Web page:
A Fife drug counselling service is reminding parents that it can offer support in the wake of an incident at a Kirkcaldy high school.
A drug alert was sent to all parents and guardians of children from all four of the town’s high schools after a 14-year-old boy took ill and was rushed to hospital.
It warned that purple-coloured pills could be in circulation and anyone who took them should seek medical attention.
Laura Crombie, service manager of the Clued Up Project – which is Kirkcaldy-based but offer support Fife-wide – said one of the discussions the group has with youngsters is to be careful.
She said: ‘‘One of the biggest conversations we have nowadays with young people is reminding them you don’t know what you’re taking.
“You might think that it’s an ecstasy pill for example, but how do you know?”
The project works with young people under 25, with its outreach service working with 12-18 year olds.
Laura said: “The majority of cases – around 65 per cent – are referrals from education.
“In a situation like this where there has been a particular concern which has been highlighted, we would try to respond to that need.
“In the past we’ve run drop-in sessions at schools to let young people know that we’re there, though we are in schools a lot anyway.
“Our staff have great relationships with young people in the area. They imbed themselves within the school community – they know where we are.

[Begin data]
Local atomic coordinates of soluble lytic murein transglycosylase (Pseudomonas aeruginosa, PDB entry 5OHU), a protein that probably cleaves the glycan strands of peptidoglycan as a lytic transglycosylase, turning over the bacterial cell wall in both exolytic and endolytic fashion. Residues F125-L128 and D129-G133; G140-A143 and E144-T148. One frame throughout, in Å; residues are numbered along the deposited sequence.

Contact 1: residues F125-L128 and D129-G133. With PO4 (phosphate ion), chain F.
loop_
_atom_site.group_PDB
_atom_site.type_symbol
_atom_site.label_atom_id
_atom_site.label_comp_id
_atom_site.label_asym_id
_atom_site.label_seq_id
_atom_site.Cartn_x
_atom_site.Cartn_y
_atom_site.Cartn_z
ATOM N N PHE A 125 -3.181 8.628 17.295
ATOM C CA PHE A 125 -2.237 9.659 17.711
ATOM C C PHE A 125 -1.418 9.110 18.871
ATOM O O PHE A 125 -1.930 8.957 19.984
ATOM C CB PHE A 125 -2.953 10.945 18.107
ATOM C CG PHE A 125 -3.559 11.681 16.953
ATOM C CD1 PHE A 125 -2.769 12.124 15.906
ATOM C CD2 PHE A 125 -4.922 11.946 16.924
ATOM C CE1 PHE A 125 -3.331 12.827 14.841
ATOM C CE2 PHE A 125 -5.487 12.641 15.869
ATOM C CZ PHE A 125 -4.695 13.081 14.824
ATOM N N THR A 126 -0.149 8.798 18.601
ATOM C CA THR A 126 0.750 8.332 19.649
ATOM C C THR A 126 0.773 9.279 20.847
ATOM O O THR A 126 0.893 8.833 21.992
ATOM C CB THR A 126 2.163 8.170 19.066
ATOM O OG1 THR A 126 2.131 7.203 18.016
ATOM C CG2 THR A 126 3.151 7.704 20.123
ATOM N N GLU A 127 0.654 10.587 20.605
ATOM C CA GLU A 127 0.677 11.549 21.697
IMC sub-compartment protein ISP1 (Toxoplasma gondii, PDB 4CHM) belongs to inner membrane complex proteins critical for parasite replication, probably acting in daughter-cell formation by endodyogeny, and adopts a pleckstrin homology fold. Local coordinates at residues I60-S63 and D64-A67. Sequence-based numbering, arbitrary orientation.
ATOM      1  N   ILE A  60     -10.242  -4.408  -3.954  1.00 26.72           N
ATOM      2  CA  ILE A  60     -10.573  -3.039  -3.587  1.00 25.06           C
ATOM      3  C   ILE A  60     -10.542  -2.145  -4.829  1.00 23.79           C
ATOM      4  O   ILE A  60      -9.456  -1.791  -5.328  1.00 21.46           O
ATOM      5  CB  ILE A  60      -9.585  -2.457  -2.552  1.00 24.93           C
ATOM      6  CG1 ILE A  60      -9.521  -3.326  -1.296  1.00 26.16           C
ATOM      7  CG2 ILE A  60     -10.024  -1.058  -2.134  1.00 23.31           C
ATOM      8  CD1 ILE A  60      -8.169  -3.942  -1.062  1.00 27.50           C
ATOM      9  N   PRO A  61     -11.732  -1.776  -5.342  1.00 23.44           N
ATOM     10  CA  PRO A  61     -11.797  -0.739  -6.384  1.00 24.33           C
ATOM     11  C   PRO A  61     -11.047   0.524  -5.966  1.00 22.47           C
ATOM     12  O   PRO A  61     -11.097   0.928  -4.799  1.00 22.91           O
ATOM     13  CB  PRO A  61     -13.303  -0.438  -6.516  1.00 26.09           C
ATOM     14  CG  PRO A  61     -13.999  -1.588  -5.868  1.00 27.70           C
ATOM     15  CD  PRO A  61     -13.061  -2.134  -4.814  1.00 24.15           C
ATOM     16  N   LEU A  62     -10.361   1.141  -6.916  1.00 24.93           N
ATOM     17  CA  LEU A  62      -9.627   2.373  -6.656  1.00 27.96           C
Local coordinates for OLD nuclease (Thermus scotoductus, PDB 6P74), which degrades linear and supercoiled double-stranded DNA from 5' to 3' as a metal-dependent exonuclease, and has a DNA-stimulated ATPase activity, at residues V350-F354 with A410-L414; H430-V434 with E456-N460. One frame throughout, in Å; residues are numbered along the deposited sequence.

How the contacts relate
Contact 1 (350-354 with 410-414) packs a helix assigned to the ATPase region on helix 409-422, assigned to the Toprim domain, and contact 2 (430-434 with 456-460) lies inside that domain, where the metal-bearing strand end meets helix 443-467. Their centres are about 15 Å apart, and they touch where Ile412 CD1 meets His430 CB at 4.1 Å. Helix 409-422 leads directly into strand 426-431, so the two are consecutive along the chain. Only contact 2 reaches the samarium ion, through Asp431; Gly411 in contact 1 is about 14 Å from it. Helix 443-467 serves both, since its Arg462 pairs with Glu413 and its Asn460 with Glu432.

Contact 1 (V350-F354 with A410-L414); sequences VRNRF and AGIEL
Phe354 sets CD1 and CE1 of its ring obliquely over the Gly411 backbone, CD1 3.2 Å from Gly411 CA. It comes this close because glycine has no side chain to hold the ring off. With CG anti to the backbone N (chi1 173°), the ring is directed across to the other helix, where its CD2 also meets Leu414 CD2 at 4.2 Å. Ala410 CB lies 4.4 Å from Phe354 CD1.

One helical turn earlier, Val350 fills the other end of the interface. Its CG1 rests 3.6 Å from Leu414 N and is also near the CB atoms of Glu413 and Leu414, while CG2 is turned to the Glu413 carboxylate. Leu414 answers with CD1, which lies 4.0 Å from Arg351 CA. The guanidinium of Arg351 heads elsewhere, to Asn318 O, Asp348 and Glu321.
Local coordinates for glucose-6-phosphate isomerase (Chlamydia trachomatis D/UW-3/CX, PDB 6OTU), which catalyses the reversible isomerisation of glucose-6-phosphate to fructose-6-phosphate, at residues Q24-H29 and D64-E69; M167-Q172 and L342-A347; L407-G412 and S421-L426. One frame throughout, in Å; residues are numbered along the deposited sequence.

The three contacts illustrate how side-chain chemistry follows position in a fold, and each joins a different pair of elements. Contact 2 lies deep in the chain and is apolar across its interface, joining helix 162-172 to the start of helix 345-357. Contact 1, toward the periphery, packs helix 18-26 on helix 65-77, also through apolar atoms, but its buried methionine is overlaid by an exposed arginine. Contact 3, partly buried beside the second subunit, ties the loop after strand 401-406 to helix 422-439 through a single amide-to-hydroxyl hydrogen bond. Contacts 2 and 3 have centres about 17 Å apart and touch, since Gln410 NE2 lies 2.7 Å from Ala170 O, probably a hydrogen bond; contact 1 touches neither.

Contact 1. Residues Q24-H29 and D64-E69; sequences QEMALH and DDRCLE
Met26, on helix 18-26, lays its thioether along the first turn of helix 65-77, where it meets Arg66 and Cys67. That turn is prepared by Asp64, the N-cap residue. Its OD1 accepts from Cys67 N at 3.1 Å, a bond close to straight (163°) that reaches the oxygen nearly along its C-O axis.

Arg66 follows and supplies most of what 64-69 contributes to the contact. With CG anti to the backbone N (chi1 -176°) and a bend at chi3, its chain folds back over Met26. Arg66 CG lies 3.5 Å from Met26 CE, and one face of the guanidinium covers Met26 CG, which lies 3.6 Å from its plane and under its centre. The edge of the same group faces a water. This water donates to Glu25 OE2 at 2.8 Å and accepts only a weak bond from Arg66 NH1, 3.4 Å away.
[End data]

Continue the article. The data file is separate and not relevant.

“If a school does have a particular issue then we will respond quite quickly, and I think we did that well in this case.”
Clued Up have identified cannabis and alcohol as the top two drugs of choice for youngsters in Fife.
“Drinking alcohol is a rite of passage for a lot of young people, but then that can become a problem,” she said.
“That’s when we want to be working with them when they identify that actually it’s getting a bit out of control.
“The majority of our service for our outreach work is one-to-one support. It’s informal and confidential
“We have good links with all our partners so if there are any concerns we may have to breach confidentiality, but the young person is made aware of that.
“If we feel they are in too much risk for us to maintain that information the young person is the first to know that we are going to do that.
“We would never do that behind their back so that’s what gains the respect.”
She added: “We have the drop-in, it’s very flexible support and not just appointment-based. They can pop in and get a cuppa and a chat.”